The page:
9. The gas turbine engine as set forth in claim 8, wherein said plurality of radially extending sub-channels providing a microcircuit having a relatively thin thickness in a direction defined between said central cooling channel and one of said concave and convex walls of the airfoil.
10. The gas turbine engine as set forth in claim 9, wherein there are a plurality of microcircuit cooling channels in said airfoil.
11. The gas turbine engine as set forth in claim 9, wherein air passes into said plurality of inlets, and toward said one wall, said plurality of inlets communicating with a first 90 bend into a plurality of communication channels, said first 90 bend extending into a direction generally parallel with said one of said outer wall, and into a second 90 bend, said second 90 bend turning said plurality of communication channels into said plurality of radially extending sub-channels, and radially through the airfoil.
12. The gas turbine engine as set forth in claim 8, wherein said at least one of the rotor blades and vanes is a rotor blade.
13. The gas turbine engine component of claim 8 wherein said subchannels and said inlets are extremely thin and small relative to said blade.
14. A core for forming a cast article comprising:
a first portion for forming a central cooling channel in a cast article;
a plurality of second portions contacting said first solid portion, said second portions being spaced from each other with intermediate voids each intermediate void defining an intermediate wall along a length of said first portion, each of said second portions communicating with a plurality of third portions, with voids formed between adjacent ones of said third portions each void defining an intermediate wall, and said third portions extending along a direction having a major component that is perpendicular to a direction in which said second portions extend away from said first portion.
15. The core as set forth in claim 14, wherein said plurality of second portions each extend into a plurality of fourth portions which bends approximately 90 relative to said second portions, and said fourth portions then extending in another 90 bend into said third portions.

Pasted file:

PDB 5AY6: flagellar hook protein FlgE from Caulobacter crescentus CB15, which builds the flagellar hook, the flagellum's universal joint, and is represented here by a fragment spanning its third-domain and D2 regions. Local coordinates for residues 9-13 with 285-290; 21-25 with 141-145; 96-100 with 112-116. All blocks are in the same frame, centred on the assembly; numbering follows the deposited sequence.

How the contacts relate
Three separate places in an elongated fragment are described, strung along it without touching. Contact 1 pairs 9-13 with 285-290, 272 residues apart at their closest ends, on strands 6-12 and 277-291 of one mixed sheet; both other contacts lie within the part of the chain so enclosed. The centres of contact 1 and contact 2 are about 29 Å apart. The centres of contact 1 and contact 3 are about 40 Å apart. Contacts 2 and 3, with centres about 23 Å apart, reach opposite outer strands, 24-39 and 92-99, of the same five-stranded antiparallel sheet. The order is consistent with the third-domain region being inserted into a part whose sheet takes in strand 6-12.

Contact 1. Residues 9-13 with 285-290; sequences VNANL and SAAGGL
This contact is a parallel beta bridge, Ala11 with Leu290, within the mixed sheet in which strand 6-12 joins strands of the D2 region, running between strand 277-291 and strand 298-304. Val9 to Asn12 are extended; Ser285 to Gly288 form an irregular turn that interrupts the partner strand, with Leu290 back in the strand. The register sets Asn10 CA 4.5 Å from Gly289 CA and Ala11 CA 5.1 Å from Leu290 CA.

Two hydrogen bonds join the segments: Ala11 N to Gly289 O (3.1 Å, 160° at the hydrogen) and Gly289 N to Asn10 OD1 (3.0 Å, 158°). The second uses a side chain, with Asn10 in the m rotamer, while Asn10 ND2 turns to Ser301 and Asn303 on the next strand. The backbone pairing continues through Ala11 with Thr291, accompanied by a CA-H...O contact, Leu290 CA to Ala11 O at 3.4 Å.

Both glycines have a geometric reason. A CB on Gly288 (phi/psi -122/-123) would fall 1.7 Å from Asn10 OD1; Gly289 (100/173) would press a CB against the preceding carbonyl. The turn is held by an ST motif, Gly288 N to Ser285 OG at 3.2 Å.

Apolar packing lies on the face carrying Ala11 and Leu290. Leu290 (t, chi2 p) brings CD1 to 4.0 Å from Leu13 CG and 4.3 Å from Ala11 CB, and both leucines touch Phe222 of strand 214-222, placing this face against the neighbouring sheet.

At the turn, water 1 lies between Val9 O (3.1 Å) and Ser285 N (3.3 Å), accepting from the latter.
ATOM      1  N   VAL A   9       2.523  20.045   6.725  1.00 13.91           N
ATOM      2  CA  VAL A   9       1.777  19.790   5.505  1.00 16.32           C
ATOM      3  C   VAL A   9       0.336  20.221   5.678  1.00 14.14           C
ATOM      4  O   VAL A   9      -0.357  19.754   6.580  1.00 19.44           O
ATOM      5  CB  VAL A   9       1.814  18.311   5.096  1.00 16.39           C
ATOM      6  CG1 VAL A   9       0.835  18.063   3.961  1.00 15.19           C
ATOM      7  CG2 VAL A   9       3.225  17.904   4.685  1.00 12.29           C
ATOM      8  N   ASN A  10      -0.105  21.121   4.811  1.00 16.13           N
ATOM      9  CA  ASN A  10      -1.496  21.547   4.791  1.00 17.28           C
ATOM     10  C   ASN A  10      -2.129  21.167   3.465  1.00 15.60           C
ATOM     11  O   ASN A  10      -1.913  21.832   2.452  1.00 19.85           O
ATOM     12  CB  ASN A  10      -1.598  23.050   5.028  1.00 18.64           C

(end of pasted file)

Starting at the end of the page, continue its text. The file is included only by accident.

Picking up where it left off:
16. The core as set forth in claim 14, wherein said core for forming a gas turbine component having an airfoil.
17. The core as set forth in claim 14, wherein the component is a turbine blade.
18. The core of claim 14 wherein said void and said intermediate voids are extremely thin and small relative to said cast article.
Description
BACKGROUND OF THE INVENTION

This application relates to a turbine component, such as a turbine blade or vane, wherein microcircuit cooling channels include a plurality of axially spaced radially extending channels, wherein the channels are fed by a plurality of radially spaced inlets.

Gas turbine engines are known, and typically include a plurality of sections mounted in series. Typically, a fan delivers air to compressor sections. The air is compressed and delivered downstream into a combustor section. Air is mixed with fuel in the combustor section and burned. Hot products of combustion are delivered downstream over turbine rotors, and cause the turbine rotors to rotate.

Typically, the turbine rotors include a plurality of removable blades, and a plurality of static vane sections positioned intermediate successive turbine stages. The products of combustion are quite hot, and thus the turbine blades and vanes are subjected to very high temperatures. To protect these components from the detrimental effect of the high temperatures gases, various schemes are provided for cooling the components. One cooling scheme is to circulate cooling air within an airfoil associated with the component. A plurality of relatively large central cooling channels may circulate air within a body of the airfoil. More recently, heat exchangers have been formed as local cooling channels between the central cooling channels and an outer wall at relatively hot locations on the airfoil. These so-called “microcircuit” cooling channels included a plurality of sub-channels spaced radially relative to a rotational axis of the turbine rotors. Air passing through these sub-channels generally flows along a direction parallel to the axis of rotation. The radially spaced sub-channels are supplied cooling air from a plurality of radially spaced inlets which connect into one of the central cooling channels.